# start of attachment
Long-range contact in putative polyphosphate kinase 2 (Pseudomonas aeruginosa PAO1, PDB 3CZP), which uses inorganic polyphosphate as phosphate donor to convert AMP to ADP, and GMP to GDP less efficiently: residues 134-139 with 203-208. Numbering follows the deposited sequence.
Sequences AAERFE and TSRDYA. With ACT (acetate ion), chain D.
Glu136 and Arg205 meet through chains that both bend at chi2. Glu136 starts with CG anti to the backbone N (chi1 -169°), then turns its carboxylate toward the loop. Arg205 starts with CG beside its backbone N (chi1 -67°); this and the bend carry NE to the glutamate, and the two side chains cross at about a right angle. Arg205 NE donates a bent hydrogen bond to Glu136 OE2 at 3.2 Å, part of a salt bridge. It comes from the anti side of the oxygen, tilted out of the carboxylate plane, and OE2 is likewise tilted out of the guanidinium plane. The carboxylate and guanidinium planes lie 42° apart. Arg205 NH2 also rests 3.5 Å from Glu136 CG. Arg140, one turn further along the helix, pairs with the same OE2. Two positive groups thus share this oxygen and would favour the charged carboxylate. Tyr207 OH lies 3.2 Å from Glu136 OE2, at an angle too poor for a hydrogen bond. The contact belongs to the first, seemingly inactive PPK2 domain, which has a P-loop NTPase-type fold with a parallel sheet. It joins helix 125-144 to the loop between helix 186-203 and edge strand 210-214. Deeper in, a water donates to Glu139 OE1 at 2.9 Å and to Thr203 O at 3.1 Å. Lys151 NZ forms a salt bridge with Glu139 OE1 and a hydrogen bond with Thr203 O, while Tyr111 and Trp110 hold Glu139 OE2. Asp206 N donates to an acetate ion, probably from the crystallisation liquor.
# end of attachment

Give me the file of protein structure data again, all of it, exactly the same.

Long-range contact in putative polyphosphate kinase 2 (Pseudomonas aeruginosa PAO1, PDB 3CZP), which uses inorganic polyphosphate as phosphate donor to convert AMP to ADP, and GMP to GDP less efficiently: residues 134-139 with 203-208. Numbering follows the deposited sequence.
Sequences AAERFE and TSRDYA. With ACT (acetate ion), chain D.
Glu136 and Arg205 meet through chains that both bend at chi2. Glu136 starts with CG anti to the backbone N (chi1 -169°), then turns its carboxylate toward the loop. Arg205 starts with CG beside its backbone N (chi1 -67°); this and the bend carry NE to the glutamate, and the two side chains cross at about a right angle. Arg205 NE donates a bent hydrogen bond to Glu136 OE2 at 3.2 Å, part of a salt bridge. It comes from the anti side of the oxygen, tilted out of the carboxylate plane, and OE2 is likewise tilted out of the guanidinium plane. The carboxylate and guanidinium planes lie 42° apart. Arg205 NH2 also rests 3.5 Å from Glu136 CG. Arg140, one turn further along the helix, pairs with the same OE2. Two positive groups thus share this oxygen and would favour the charged carboxylate. Tyr207 OH lies 3.2 Å from Glu136 OE2, at an angle too poor for a hydrogen bond. The contact belongs to the first, seemingly inactive PPK2 domain, which has a P-loop NTPase-type fold with a parallel sheet. It joins helix 125-144 to the loop between helix 186-203 and edge strand 210-214. Deeper in, a water donates to Glu139 OE1 at 2.9 Å and to Thr203 O at 3.1 Å. Lys151 NZ forms a salt bridge with Glu139 OE1 and a hydrogen bond with Thr203 O, while Tyr111 and Trp110 hold Glu139 OE2. Asp206 N donates to an acetate ion, probably from the crystallisation liquor.